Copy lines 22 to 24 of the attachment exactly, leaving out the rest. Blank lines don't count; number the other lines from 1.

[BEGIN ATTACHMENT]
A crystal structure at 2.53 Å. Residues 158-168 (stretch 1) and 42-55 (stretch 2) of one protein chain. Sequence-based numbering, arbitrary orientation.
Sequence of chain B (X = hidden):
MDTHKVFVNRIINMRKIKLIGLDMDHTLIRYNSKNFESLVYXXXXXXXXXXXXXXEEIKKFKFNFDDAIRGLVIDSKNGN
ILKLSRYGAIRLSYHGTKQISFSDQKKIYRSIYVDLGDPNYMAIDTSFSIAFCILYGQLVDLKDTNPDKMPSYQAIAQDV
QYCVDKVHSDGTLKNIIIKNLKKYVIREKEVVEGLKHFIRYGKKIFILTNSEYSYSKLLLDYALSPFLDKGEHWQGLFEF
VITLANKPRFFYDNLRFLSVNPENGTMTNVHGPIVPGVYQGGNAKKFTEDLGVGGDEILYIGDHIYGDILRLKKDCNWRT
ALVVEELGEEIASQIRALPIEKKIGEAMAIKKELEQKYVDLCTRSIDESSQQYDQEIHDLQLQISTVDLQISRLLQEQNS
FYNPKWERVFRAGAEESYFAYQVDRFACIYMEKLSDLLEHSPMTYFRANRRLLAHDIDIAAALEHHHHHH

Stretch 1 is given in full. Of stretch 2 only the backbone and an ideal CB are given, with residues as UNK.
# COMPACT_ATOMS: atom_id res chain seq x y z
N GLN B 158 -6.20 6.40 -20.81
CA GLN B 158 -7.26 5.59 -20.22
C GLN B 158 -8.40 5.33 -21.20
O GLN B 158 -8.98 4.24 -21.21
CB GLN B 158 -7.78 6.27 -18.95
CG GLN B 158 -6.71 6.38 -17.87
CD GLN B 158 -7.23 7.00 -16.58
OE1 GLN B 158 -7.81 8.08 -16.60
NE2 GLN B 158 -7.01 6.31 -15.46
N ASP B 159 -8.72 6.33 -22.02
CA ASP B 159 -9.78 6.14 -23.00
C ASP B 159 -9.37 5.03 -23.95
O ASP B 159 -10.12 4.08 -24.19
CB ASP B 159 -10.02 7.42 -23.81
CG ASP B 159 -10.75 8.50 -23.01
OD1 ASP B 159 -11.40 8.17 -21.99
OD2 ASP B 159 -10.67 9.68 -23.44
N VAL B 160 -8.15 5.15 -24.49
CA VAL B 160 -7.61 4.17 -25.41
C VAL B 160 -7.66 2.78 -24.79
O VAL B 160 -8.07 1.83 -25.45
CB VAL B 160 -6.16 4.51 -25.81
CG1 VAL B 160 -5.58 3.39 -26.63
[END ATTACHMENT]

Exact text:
C ASP B 159 -9.37 5.03 -23.95
O ASP B 159 -10.12 4.08 -24.19
CB ASP B 159 -10.02 7.42 -23.81